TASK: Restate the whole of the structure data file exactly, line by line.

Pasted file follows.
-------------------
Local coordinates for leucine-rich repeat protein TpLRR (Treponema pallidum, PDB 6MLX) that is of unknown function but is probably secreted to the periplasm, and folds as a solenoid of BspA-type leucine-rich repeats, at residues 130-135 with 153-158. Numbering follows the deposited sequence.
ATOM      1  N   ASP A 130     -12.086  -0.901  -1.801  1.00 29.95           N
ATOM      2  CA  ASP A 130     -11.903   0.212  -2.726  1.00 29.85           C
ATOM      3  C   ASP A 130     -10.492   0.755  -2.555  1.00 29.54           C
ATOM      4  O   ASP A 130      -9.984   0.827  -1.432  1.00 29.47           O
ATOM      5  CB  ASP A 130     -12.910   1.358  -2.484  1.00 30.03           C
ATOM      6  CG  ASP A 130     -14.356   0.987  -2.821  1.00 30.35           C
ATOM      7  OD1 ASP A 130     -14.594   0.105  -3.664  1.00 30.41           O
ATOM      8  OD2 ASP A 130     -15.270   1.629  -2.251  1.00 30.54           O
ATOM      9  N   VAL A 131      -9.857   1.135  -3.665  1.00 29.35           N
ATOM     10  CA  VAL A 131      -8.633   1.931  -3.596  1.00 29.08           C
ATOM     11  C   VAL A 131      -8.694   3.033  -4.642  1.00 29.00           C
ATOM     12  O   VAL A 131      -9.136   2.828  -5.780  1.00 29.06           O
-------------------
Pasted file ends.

Local coordinates for leucine-rich repeat protein TpLRR (Treponema pallidum, PDB 6MLX) that is of unknown function but is probably secreted to the periplasm, and folds as a solenoid of BspA-type leucine-rich repeats, at residues 130-135 with 153-158. Numbering follows the deposited sequence.
ATOM      1  N   ASP A 130     -12.086  -0.901  -1.801  1.00 29.95           N
ATOM      2  CA  ASP A 130     -11.903   0.212  -2.726  1.00 29.85           C
ATOM      3  C   ASP A 130     -10.492   0.755  -2.555  1.00 29.54           C
ATOM      4  O   ASP A 130      -9.984   0.827  -1.432  1.00 29.47           O
ATOM      5  CB  ASP A 130     -12.910   1.358  -2.484  1.00 30.03           C
ATOM      6  CG  ASP A 130     -14.356   0.987  -2.821  1.00 30.35           C
ATOM      7  OD1 ASP A 130     -14.594   0.105  -3.664  1.00 30.41           O
ATOM      8  OD2 ASP A 130     -15.270   1.629  -2.251  1.00 30.54           O
ATOM      9  N   VAL A 131      -9.857   1.135  -3.665  1.00 29.35           N
ATOM     10  CA  VAL A 131      -8.633   1.931  -3.596  1.00 29.08           C
ATOM     11  C   VAL A 131      -8.694   3.033  -4.642  1.00 29.00           C
ATOM     12  O   VAL A 131      -9.136   2.828  -5.780  1.00 29.06           O